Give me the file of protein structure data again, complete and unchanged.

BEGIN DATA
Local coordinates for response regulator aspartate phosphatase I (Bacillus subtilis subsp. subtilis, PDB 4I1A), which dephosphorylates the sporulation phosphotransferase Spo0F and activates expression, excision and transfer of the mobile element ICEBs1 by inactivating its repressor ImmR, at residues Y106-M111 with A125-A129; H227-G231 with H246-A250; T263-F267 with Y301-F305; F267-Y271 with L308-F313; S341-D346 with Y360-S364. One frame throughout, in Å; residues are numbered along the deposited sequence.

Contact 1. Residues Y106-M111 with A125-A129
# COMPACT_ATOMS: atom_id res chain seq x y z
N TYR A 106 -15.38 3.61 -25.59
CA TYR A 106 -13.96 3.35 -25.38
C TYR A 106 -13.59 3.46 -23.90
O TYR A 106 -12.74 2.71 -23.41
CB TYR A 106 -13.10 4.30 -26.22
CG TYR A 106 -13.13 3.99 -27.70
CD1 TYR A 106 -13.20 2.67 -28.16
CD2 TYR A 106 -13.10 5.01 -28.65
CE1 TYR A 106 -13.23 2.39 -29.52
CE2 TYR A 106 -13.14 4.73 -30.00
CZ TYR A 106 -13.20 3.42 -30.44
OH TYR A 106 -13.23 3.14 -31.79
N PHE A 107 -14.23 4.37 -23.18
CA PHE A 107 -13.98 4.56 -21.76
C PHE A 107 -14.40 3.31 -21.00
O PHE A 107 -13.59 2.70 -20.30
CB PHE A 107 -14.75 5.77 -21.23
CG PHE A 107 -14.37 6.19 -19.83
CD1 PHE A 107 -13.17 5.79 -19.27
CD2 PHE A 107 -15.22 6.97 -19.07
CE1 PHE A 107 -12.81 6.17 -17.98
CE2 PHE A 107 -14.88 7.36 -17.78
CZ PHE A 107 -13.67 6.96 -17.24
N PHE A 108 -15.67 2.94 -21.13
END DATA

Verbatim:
Local coordinates for response regulator aspartate phosphatase I (Bacillus subtilis subsp. subtilis, PDB 4I1A), which dephosphorylates the sporulation phosphotransferase Spo0F and activates expression, excision and transfer of the mobile element ICEBs1 by inactivating its repressor ImmR, at residues Y106-M111 with A125-A129; H227-G231 with H246-A250; T263-F267 with Y301-F305; F267-Y271 with L308-F313; S341-D346 with Y360-S364. One frame throughout, in Å; residues are numbered along the deposited sequence.

Contact 1. Residues Y106-M111 with A125-A129
# COMPACT_ATOMS: atom_id res chain seq x y z
N TYR A 106 -15.38 3.61 -25.59
CA TYR A 106 -13.96 3.35 -25.38
C TYR A 106 -13.59 3.46 -23.90
O TYR A 106 -12.74 2.71 -23.41
CB TYR A 106 -13.10 4.30 -26.22
CG TYR A 106 -13.13 3.99 -27.70
CD1 TYR A 106 -13.20 2.67 -28.16
CD2 TYR A 106 -13.10 5.01 -28.65
CE1 TYR A 106 -13.23 2.39 -29.52
CE2 TYR A 106 -13.14 4.73 -30.00
CZ TYR A 106 -13.20 3.42 -30.44
OH TYR A 106 -13.23 3.14 -31.79
N PHE A 107 -14.23 4.37 -23.18
CA PHE A 107 -13.98 4.56 -21.76
C PHE A 107 -14.40 3.31 -21.00
O PHE A 107 -13.59 2.70 -20.30
CB PHE A 107 -14.75 5.77 -21.23
CG PHE A 107 -14.37 6.19 -19.83
CD1 PHE A 107 -13.17 5.79 -19.27
CD2 PHE A 107 -15.22 6.97 -19.07
CE1 PHE A 107 -12.81 6.17 -17.98
CE2 PHE A 107 -14.88 7.36 -17.78
CZ PHE A 107 -13.67 6.96 -17.24
N PHE A 108 -15.67 2.94 -21.13